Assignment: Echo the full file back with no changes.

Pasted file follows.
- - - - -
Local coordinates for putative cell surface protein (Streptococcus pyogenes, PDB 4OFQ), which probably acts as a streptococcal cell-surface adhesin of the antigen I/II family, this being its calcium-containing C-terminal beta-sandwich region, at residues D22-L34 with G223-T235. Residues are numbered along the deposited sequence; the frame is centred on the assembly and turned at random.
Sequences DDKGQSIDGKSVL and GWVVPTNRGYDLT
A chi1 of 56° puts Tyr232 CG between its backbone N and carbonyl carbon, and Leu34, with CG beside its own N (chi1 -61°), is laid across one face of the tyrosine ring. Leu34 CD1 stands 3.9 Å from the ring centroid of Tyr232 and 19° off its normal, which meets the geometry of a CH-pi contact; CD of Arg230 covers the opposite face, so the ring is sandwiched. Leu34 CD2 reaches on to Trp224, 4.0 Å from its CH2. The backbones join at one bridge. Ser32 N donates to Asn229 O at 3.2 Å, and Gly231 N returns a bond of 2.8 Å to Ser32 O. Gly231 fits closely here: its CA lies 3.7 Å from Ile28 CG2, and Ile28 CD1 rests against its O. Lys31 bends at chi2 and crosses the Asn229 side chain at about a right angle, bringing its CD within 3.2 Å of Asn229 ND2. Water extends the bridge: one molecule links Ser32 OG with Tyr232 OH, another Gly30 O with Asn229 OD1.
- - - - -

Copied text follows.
Local coordinates for putative cell surface protein (Streptococcus pyogenes, PDB 4OFQ), which probably acts as a streptococcal cell-surface adhesin of the antigen I/II family, this being its calcium-containing C-terminal beta-sandwich region, at residues D22-L34 with G223-T235. Residues are numbered along the deposited sequence; the frame is centred on the assembly and turned at random.
Sequences DDKGQSIDGKSVL and GWVVPTNRGYDLT
A chi1 of 56° puts Tyr232 CG between its backbone N and carbonyl carbon, and Leu34, with CG beside its own N (chi1 -61°), is laid across one face of the tyrosine ring. Leu34 CD1 stands 3.9 Å from the ring centroid of Tyr232 and 19° off its normal, which meets the geometry of a CH-pi contact; CD of Arg230 covers the opposite face, so the ring is sandwiched. Leu34 CD2 reaches on to Trp224, 4.0 Å from its CH2. The backbones join at one bridge. Ser32 N donates to Asn229 O at 3.2 Å, and Gly231 N returns a bond of 2.8 Å to Ser32 O. Gly231 fits closely here: its CA lies 3.7 Å from Ile28 CG2, and Ile28 CD1 rests against its O. Lys31 bends at chi2 and crosses the Asn229 side chain at about a right angle, bringing its CD within 3.2 Å of Asn229 ND2. Water extends the bridge: one molecule links Ser32 OG with Tyr232 OH, another Gly30 O with Asn229 OD1.